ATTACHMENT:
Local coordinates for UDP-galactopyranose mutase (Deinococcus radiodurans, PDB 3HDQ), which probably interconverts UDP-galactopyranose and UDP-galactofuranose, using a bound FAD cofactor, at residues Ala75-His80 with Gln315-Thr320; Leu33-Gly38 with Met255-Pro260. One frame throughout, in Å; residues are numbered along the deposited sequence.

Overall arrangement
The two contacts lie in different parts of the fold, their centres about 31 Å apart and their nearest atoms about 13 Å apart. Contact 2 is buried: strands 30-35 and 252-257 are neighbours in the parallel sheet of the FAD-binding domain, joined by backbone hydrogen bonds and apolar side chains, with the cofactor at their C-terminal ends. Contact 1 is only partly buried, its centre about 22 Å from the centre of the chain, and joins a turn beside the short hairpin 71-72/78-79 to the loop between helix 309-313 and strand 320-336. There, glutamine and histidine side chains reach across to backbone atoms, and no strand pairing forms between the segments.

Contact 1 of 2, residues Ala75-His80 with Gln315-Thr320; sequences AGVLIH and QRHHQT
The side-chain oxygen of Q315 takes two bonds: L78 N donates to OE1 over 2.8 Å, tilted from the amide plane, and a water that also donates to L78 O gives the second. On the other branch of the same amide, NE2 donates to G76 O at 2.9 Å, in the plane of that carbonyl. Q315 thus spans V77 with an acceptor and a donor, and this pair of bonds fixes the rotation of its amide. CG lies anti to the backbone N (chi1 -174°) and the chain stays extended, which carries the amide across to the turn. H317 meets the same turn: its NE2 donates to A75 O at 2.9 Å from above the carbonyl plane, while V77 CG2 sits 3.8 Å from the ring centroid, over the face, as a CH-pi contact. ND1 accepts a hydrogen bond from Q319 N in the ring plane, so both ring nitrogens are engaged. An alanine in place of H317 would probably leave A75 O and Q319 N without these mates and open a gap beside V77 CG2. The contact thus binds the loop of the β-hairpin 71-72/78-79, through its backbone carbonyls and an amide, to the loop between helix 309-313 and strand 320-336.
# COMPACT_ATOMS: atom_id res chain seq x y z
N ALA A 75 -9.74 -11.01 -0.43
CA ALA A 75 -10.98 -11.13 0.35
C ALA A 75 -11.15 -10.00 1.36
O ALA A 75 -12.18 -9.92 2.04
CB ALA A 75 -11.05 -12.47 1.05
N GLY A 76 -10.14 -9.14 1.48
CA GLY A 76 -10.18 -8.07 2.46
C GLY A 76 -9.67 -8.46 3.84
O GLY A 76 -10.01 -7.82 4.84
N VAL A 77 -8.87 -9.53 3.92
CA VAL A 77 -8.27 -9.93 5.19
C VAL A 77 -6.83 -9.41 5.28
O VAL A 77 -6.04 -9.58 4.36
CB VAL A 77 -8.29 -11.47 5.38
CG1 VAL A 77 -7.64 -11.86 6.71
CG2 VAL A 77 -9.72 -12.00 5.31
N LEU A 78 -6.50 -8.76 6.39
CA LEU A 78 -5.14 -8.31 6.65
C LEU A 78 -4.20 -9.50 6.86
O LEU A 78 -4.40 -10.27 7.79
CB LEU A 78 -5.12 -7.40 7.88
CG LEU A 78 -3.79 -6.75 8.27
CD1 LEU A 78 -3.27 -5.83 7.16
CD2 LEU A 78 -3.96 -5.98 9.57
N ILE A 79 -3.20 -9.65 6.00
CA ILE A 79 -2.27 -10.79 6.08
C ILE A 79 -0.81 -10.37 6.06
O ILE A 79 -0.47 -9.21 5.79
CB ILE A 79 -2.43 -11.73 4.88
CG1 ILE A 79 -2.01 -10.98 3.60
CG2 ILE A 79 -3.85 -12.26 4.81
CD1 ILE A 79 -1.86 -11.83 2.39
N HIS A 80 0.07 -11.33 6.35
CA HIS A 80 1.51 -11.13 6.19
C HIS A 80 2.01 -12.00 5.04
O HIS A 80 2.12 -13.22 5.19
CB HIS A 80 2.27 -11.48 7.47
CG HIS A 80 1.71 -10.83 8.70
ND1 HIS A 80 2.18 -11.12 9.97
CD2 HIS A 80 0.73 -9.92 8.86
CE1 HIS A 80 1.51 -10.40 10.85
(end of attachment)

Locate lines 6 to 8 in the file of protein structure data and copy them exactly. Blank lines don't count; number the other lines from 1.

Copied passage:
# COMPACT_ATOMS: atom_id res chain seq x y z
N ALA A 75 -9.74 -11.01 -0.43
CA ALA A 75 -10.98 -11.13 0.35